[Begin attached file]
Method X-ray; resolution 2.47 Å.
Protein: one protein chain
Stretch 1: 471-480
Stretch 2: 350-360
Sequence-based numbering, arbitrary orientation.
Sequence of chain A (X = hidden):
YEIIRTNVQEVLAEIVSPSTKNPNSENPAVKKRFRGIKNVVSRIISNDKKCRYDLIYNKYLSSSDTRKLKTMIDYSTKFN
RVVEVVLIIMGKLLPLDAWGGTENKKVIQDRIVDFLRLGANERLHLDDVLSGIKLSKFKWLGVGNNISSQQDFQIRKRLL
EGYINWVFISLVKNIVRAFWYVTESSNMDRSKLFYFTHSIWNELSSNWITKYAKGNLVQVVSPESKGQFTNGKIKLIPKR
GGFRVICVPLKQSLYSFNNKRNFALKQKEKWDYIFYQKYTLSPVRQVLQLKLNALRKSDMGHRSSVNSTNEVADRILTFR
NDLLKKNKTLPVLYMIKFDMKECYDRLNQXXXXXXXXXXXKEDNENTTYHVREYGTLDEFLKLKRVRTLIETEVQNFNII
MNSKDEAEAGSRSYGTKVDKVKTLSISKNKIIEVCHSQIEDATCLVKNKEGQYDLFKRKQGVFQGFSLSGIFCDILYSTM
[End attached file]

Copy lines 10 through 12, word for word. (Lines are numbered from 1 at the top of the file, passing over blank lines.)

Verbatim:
GGFRVICVPLKQSLYSFNNKRNFALKQKEKWDYIFYQKYTLSPVRQVLQLKLNALRKSDMGHRSSVNSTNEVADRILTFR
NDLLKKNKTLPVLYMIKFDMKECYDRLNQXXXXXXXXXXXKEDNENTTYHVREYGTLDEFLKLKRVRTLIETEVQNFNII
MNSKDEAEAGSRSYGTKVDKVKTLSISKNKIIEVCHSQIEDATCLVKNKEGQYDLFKRKQGVFQGFSLSGIFCDILYSTM